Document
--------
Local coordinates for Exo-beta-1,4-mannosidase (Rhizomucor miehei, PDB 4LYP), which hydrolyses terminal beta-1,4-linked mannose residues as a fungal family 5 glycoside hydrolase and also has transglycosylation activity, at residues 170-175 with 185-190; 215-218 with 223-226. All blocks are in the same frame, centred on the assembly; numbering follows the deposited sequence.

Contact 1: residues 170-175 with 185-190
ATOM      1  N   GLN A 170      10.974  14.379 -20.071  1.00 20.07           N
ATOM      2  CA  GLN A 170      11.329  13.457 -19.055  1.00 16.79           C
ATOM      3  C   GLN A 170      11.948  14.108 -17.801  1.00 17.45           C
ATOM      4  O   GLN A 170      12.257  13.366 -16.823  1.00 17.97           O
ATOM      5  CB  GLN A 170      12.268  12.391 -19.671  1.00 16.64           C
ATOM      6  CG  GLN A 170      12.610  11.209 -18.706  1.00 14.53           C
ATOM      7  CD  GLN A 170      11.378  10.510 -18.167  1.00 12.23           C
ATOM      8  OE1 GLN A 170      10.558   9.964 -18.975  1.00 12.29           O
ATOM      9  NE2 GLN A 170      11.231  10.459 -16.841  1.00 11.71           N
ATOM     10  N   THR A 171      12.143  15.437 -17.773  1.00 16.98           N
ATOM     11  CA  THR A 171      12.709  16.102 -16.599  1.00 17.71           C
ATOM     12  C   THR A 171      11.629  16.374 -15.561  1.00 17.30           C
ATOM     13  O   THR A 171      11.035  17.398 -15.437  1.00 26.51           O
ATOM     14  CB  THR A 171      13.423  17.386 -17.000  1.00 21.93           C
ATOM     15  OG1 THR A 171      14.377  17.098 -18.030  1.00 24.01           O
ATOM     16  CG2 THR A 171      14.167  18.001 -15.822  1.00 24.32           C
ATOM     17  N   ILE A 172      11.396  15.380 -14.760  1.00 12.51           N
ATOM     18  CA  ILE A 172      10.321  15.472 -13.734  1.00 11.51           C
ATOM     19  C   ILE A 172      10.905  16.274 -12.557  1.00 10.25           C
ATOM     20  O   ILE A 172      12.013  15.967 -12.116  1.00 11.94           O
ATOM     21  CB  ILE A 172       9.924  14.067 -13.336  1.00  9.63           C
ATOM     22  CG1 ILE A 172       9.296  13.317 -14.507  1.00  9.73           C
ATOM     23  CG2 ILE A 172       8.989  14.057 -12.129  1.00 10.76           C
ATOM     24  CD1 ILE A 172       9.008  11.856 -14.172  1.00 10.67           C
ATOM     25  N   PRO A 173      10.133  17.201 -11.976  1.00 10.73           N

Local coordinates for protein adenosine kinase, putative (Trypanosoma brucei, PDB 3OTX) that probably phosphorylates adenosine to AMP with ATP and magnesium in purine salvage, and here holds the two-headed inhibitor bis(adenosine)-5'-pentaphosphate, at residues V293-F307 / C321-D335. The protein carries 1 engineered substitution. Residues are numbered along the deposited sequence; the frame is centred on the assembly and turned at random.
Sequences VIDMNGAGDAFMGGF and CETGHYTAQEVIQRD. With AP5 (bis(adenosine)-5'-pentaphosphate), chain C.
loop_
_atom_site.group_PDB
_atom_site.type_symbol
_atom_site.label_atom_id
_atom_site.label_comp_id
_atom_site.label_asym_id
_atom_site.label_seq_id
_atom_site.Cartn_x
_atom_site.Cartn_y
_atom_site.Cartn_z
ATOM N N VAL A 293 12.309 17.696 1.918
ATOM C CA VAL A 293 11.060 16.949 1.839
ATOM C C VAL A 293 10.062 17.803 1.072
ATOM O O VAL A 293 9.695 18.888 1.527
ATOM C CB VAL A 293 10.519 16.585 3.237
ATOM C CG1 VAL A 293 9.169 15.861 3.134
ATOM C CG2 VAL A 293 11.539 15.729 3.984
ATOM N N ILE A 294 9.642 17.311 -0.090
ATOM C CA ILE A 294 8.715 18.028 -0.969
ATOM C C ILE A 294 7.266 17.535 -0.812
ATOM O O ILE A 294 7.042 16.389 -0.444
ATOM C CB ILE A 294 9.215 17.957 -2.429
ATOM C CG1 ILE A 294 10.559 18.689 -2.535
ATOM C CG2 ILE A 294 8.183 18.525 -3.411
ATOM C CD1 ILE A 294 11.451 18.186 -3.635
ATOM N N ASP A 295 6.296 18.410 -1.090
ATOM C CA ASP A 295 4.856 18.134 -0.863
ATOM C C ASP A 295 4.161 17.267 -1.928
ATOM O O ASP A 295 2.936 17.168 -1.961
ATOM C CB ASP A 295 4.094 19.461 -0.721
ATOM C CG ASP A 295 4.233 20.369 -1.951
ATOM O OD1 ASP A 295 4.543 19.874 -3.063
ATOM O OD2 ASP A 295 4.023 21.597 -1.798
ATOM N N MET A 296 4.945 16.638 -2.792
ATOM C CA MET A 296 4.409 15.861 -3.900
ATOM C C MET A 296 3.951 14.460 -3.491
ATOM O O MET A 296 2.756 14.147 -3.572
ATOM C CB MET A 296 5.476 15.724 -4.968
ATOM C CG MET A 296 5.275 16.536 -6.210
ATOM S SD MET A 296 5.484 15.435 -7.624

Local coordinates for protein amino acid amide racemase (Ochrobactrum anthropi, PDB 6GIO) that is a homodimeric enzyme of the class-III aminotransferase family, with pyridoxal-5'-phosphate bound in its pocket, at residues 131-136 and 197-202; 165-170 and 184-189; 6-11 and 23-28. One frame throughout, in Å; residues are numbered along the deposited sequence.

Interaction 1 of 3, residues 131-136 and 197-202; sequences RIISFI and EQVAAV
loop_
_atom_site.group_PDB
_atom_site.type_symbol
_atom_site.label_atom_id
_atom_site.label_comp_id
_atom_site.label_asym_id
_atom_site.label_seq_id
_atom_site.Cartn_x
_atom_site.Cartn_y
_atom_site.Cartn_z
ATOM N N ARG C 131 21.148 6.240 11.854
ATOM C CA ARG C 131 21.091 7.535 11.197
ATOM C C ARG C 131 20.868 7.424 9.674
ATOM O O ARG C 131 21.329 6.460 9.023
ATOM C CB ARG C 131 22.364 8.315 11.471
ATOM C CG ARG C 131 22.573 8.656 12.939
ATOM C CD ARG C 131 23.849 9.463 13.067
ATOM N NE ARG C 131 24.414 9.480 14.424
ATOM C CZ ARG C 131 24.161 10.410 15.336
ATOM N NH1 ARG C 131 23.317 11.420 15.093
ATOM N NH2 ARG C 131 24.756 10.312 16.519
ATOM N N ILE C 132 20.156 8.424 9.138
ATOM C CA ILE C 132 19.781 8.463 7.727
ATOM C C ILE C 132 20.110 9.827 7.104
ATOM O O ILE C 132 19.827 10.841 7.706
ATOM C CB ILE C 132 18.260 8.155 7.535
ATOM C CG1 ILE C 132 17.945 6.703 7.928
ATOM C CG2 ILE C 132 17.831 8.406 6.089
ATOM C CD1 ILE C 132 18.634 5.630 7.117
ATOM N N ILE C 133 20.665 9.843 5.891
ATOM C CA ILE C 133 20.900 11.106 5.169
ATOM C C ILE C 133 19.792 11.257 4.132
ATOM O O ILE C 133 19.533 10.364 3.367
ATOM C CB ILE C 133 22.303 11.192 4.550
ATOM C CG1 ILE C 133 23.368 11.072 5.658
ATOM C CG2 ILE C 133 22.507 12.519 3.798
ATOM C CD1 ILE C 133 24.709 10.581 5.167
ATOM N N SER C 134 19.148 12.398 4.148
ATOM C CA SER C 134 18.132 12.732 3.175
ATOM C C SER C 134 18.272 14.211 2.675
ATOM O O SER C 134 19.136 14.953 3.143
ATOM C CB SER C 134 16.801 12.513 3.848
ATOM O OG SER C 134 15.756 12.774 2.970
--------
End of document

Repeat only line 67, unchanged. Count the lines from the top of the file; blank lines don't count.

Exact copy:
ATOM C CB MET A 296 5.476 15.724 -4.968